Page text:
What are the benefits and limitations of using a certificate for authentication as opposed to a username and password? I am aware of several, but I would value a methodical and thorough response.
Not all people are geniuses
A password is an item that the user selects and keeps in mind. Since authentication involves remotely (from the verifier’s perspective) confirming the user’s physical identification, user behavior is inevitably included in the process; nevertheless, passwords rely on the user’s brain, which is the component of the user that is most infamously lousy at managing security. People just don’t understand the concept of password entropy. I don’t hold that against them; this is a specialty and a technical subject that is not likely to become “common sense” anytime soon. The security of a physical token, on the other hand, is far more “tangible,” and regular users may get rather good at it. Evolutionists claim that during the past million years, humans have been positively chosen for this because those who were unable to hold onto their flint tools did not live long enough to produce children.
If only such people also watch movies, Hollywood productions can serve as a paradigm for how users should think about passwords. The Arch Enemy always has a brief password, loves to brag about it, and drops hints whenever he gets the chance. Every time, a British secret agent manages to figure out the password in time to disable the fusion bomb that was hidden beneath the Queen’s most cherished flower bed. Although movies depict a skewed and exaggerated version of reality, they still capture the mindset of regular users, who view passwords as security measures because they are more “witty” than the attacker. And most of them always come up short.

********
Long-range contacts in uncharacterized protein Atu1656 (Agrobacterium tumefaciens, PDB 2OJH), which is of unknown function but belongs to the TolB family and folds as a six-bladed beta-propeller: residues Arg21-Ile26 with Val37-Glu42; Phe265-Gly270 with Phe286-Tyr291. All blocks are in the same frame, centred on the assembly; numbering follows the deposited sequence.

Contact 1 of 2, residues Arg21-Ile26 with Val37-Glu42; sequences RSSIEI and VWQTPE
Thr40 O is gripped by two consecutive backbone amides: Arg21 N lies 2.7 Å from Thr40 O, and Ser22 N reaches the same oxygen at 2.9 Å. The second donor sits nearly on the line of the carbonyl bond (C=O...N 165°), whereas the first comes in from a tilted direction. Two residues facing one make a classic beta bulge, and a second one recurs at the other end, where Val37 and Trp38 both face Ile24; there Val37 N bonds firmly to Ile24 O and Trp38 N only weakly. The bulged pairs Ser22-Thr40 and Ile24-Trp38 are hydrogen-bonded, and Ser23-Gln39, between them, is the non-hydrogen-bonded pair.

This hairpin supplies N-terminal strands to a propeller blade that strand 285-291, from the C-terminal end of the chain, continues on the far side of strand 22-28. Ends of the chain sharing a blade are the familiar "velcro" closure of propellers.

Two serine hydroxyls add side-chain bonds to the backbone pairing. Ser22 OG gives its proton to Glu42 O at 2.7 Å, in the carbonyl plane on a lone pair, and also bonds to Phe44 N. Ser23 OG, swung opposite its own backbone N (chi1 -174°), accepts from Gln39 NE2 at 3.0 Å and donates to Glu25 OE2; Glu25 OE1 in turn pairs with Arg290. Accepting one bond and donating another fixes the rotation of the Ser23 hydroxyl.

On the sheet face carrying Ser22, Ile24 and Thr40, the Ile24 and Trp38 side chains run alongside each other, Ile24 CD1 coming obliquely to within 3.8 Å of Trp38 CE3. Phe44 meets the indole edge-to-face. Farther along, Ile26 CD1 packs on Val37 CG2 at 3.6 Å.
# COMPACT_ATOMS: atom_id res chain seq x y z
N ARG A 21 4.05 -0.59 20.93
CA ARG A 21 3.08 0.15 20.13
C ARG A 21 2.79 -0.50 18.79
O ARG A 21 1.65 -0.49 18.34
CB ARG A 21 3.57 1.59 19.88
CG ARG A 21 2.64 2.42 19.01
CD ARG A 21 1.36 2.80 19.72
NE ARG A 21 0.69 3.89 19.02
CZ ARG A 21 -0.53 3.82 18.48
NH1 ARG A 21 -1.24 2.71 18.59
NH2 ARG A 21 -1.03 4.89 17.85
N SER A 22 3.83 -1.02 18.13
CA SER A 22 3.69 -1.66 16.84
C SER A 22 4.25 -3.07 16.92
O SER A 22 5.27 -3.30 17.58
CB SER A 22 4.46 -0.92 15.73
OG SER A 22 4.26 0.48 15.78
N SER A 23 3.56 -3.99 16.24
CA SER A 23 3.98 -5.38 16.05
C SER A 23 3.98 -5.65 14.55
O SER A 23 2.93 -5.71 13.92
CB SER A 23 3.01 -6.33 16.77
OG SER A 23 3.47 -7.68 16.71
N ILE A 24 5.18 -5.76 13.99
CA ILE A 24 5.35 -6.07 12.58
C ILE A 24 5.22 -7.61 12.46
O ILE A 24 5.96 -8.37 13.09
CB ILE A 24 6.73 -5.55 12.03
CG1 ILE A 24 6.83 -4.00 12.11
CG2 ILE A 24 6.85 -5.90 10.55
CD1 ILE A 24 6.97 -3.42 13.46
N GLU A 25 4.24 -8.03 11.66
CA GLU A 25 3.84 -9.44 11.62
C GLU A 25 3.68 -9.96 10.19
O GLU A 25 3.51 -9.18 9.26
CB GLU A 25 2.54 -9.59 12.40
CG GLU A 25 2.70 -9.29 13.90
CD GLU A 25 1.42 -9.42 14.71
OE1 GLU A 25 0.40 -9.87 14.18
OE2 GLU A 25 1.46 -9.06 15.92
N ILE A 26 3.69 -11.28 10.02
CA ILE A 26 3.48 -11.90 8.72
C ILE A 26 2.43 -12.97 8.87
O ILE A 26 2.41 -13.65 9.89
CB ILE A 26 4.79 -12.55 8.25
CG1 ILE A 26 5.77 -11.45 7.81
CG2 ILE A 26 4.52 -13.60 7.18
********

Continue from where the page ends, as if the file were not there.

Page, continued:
Mandatory requirements (at least eight characters, at least two numbers, at least one capital and one lowercase letter, etc.) can help to increase “password strength” in some way. However, users view these regulations as a hardship and occasionally as an intolerable restriction on their inherent freedom. As a result, users creatively rebel against the regulations, starting with the custom of jotting down passwords on sticky notes. Generally speaking, password-strengthening guidelines have the opposite effect.
However, since user certificates imply a storage system, security depends (to some extent) on how well the typical user maintains the security of a physical object, which they typically do fairly well. If that system is a physical device that the user carries around with his house or car keys, that is better than when it comes to selecting a strong password. Thus, one major benefit of certificates is that.
2. Certificates use asymmetric cryptography
That “asymmetry” has to do with the division of roles. When using a password, the person who verifies it eventually knows the password or data that is equivalent to a password (well, that’s not true for PAKE protocols entirely). A certification authority issues user certificates, ensuring the connection between public key cryptography and a physical identity. Without being able to assume the identity of the user, the verifier—which might be a separate entity—can validate such a link and use it to authenticate the user.